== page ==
# Transitive reduction

In mathematics, a transitive reduction of a binary relation R on a set X is a minimal relation ${\displaystyle R'}$ on X such that the transitive closure of ${\displaystyle R'}$ is the same as the transitive closure of R. If the transitive closure of R is antisymmetric and finite, then ${\displaystyle R'}$ is unique. However, neither existence nor uniqueness of transitive reductions is guaranteed in general.

## Example

In graph theory, any binary relation R on a set X may be thought of as a directed graph (V, A), where V = X is the vertex set and A = R is the set of arcs of the graph. The transitive reduction of a graph is sometimes referred to as its minimal representation. The following image displays drawings of graphs corresponding to a non-transitive binary relation (on the left) and its transitive reduction (on the right).

The transitive reduction of a finite directed acyclic graph is unique.

The transitive reduction of a finite partially ordered set is its covering relation, which is given visual expression by means of a Hasse diagram.

## Graph algorithms for transitive reduction

The transitive reduction ${\displaystyle R^{-}}$ of an acyclic relation ${\displaystyle R}$ can be computed using its transitive closure ${\displaystyle R^{+}}$:

${\displaystyle R^{-}=R-(R\circ R^{+})}$

Template:Harv, which introduced the term in this meaning, also proves a connection between transitive closure and reduction:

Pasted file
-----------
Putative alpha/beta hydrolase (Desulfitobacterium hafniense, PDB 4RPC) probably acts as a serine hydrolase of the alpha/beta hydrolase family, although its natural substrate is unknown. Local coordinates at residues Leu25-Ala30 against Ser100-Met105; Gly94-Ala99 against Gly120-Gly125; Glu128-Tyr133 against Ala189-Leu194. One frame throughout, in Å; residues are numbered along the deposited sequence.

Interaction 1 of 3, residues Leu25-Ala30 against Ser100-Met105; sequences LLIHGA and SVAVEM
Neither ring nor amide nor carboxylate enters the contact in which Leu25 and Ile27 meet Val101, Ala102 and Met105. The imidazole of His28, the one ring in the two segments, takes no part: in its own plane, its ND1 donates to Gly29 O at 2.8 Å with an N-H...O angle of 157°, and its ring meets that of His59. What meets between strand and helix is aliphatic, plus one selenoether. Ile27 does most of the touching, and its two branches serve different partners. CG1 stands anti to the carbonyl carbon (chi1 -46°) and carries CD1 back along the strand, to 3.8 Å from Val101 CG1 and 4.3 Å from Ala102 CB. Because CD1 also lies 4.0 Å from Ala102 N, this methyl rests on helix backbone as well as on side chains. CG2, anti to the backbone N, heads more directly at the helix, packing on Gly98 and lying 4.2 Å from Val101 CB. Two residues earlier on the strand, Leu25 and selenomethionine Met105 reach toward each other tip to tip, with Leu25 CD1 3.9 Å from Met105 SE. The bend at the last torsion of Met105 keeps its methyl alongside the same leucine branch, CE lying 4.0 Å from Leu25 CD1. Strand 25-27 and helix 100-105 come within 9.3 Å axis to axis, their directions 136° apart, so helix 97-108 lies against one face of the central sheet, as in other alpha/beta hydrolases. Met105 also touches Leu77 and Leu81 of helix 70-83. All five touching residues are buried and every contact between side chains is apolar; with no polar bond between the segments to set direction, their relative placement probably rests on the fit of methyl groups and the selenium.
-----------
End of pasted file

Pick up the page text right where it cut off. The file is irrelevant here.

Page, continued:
• they extend the computation of transitive reduction from transitive closure to deal with cycles;
• they give a construction to compute a graph's transitive closure from its transitive reduction;
• thus, transitive closure and transitive reduction have the same time complexity.

The tred tool in the Graphviz[1] toolset transitively reduces a graph, using a depth-first search-based implementation.

## Incremental data structures

One of the most well-studied problemsTemplate:Cn in computational graph theory is that of incrementally keeping track of the transitive closure of a graph while performing a sequence of insertions and deletions of vertices and edges. In 1987, J.A. La Poutré and Jan van Leeuwen described in their well-cited Maintenance Of Transitive Closures And Transitive Reductions Of Graphs an algorithm for simultaneously keeping track of both the transitive closure and transitive reduction of a graph in this incremental fashion.[2]

The algorithm uses

O(|Enew||V|)

time for a sequence of consecutive edge insertions and

O(|Eold||V|+|Eold|2)

time for a sequence of consecutive edge deletions, where Eold is the edge set prior to the insertions or deletions and Enew is the edge set afterwards. For acyclic graphs, the deletion algorithm requires only

O(|Eold||V|)

time. These times are still best-known, as more recent research has preferred to focus on transitive closure.Template:Cn